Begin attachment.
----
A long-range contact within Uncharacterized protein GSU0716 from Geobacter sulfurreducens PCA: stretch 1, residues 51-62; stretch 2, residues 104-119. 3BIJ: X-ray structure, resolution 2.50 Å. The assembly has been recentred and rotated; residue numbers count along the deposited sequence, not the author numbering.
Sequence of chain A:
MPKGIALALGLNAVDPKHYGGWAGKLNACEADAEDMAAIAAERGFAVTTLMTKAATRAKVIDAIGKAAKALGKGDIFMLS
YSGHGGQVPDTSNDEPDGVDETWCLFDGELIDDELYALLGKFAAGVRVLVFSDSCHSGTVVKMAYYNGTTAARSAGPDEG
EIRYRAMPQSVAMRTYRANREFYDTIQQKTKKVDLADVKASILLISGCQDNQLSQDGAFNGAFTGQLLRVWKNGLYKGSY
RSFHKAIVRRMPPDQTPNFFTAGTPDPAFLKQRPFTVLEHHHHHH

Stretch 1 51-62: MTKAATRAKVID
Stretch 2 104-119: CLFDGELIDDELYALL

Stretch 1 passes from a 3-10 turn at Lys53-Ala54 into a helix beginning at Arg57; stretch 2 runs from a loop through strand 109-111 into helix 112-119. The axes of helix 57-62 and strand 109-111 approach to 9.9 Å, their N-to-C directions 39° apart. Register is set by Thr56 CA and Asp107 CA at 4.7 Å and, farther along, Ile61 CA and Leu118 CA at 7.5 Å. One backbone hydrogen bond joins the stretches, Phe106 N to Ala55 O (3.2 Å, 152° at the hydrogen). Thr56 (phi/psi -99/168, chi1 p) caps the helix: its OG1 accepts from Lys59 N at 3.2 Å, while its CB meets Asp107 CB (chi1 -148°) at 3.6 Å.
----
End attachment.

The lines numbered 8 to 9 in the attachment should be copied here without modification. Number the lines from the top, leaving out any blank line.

Stretch 2 104-119: CLFDGELIDDELYALL

Stretch 1 passes from a 3-10 turn at Lys53-Ala54 into a helix beginning at Arg57; stretch 2 runs from a loop through strand 109-111 into helix 112-119. The axes of helix 57-62 and strand 109-111 approach to 9.9 Å, their N-to-C directions 39° apart. Register is set by Thr56 CA and Asp107 CA at 4.7 Å and, farther along, Ile61 CA and Leu118 CA at 7.5 Å. One backbone hydrogen bond joins the stretches, Phe106 N to Ala55 O (3.2 Å, 152° at the hydrogen). Thr56 (phi/psi -99/168, chi1 p) caps the helix: its OG1 accepts from Lys59 N at 3.2 Å, while its CB meets Asp107 CB (chi1 -148°) at 3.6 Å.